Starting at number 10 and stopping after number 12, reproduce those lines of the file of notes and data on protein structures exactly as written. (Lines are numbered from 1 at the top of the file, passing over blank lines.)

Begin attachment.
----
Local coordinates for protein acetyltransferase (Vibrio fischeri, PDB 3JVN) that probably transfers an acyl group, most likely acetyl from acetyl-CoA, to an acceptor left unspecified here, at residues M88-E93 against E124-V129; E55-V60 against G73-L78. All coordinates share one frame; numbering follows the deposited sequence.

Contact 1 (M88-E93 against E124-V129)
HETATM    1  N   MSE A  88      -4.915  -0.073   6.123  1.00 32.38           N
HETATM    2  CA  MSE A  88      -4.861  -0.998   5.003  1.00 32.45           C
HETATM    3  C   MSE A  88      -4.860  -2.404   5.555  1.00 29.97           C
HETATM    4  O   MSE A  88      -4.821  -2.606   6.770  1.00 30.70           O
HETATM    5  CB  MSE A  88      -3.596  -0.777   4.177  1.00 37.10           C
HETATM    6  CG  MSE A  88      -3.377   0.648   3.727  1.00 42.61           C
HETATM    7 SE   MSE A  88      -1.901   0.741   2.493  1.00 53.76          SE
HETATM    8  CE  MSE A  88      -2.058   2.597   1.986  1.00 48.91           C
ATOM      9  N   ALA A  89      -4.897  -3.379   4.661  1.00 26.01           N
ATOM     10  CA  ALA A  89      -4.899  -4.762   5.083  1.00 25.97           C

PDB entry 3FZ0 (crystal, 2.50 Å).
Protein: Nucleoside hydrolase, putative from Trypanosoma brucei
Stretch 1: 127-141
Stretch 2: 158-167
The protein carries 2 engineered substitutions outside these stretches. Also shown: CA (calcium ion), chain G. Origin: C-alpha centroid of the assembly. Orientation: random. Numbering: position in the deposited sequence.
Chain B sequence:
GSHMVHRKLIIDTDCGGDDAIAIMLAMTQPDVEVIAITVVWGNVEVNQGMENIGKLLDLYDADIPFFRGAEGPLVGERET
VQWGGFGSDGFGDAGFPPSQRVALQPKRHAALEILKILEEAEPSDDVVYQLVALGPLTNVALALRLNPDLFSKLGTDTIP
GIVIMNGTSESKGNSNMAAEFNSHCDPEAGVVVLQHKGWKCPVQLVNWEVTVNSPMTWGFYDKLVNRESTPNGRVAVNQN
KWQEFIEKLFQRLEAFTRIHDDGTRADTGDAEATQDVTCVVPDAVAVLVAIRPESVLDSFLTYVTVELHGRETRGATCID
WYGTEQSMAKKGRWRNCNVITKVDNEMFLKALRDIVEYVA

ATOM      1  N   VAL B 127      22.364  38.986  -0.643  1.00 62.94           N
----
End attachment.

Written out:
HETATM    8  CE  MSE A  88      -2.058   2.597   1.986  1.00 48.91           C
ATOM      9  N   ALA A  89      -4.897  -3.379   4.661  1.00 26.01           N
ATOM     10  CA  ALA A  89      -4.899  -4.762   5.083  1.00 25.97           C